discuss the dependency of UCD segmentation properties on the non-UCD emoji properties.
Added new Section 5.14, Character Age to further explain the details of the
Age property and its derivation.
|Updated terminology to reflect the difference between the IRG's U-source
and the UTC-source. Updates to contents and status values.
Unicode Vertical Text Layout
|Newly added as an annex in 10.0, converted from an earlier, approved UTR.
There are also significant revisions in the Unicode Technical Standards whose
versions are synchronized with the Unicode Standard. The most important of these changes are listed below.
For the full details of all changes, see the Modifications section
of each UTS, linked directly from the following list of UTSes.
|Unicode Technical Standard
Unicode Collation Algorithm
|The specification underwent a major rewrite to add formal definitions and to clarify the statement of
the main algorithm. The rewrite did not change the algorithm itself or the
expected results for any given input data and version level of DUCET.
Added Nüshu to the list of siniform ideographic
scripts given implicit primary weights similar to Han ideographs.
Unicode Security Mechanisms
|Removed references to aspirational use scripts because that category has been merged with limited use scripts. That change impacted the results from Section 5.2, Restriction-Level Detection, for the five affected scripts. Extensively reformulated the text in Section 4, Confusable Detection and Section 5, Detection Mechanisms, for clarity and precision. Removed subparts 4 through 6 of conformance clause C2.
Unicode IDNA Compatibility Processing
|Added three new parameters which allow implementations to reflect current practice in browsers: CheckHyphens, CheckBidi, and CheckJoiners. Updated the counts in Table 4, IDNA Comparisons for Version 10.0, and improved the explanation of the divergence from IDNA2008.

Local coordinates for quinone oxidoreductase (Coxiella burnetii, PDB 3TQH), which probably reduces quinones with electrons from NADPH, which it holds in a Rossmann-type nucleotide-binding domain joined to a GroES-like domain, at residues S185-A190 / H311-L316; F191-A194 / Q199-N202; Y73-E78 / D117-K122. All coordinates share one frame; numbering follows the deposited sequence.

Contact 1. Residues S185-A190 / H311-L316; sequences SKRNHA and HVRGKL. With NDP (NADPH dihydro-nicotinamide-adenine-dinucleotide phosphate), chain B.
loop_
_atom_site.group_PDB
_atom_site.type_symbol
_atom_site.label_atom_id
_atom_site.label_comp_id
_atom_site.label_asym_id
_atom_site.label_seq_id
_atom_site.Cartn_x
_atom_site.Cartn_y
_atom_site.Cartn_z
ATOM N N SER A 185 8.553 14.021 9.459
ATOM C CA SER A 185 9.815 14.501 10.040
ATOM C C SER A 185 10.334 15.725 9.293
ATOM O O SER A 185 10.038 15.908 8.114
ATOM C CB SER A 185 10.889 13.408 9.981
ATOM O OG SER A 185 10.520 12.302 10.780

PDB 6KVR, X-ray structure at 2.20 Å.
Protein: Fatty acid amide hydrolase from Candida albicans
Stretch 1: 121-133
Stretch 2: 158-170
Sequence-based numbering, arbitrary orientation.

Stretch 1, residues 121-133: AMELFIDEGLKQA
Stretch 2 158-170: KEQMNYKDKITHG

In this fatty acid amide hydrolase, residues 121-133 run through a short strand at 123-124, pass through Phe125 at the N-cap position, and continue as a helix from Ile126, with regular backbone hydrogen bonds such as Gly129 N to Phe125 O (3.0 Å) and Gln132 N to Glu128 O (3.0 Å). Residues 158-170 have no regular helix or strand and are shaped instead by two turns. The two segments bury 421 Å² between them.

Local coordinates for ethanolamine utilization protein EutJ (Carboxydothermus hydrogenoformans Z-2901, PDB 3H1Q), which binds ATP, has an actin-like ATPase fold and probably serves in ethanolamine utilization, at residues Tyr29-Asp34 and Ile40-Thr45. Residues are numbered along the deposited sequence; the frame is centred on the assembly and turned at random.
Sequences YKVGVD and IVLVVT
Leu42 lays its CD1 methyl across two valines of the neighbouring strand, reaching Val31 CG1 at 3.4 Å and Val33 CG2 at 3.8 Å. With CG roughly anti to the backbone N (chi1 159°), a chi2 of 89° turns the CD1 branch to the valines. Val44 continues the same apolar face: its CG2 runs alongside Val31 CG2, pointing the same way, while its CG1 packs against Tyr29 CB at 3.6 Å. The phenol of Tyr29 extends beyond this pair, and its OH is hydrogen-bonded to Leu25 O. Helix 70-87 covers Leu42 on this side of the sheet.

There are a significant number of changes in Unicode 10.0 which may impact implementations which are upgrading to Version 10.0 from earlier versions of the standard. The most important of these are listed and explained here, to help focus on the issues most likely to cause unexpected trouble during upgrades.
Version 10.0 adds four new scripts, so implementations which process script data
should be carefully checked. Some of these scripts have particular attributes
which may cause issues for implementations.
Zanabazar Square and Soyombo are complex, historic abugidas. They were modeled
on Tibetan, and used to write Mongolian, Tibetan, and Sanskrit. The implementation
of these scripts poses challenges, in particular for rendering.
Masaram Gondi is another newly added complex script, inspired by the Brahmi model, but
with its own, distinct rendering issues.
A large collection of Japanese hentaigana has been added. These are effectively
historic variants of Hiragana syllables. However, they are not encoded with
normative decompositions, nor using variation sequences. For collation,
hentaigana syllables do not have default weights the same as the standard Hiragana syllables
they are equivalent to. Instead, they are sorted in a separate range following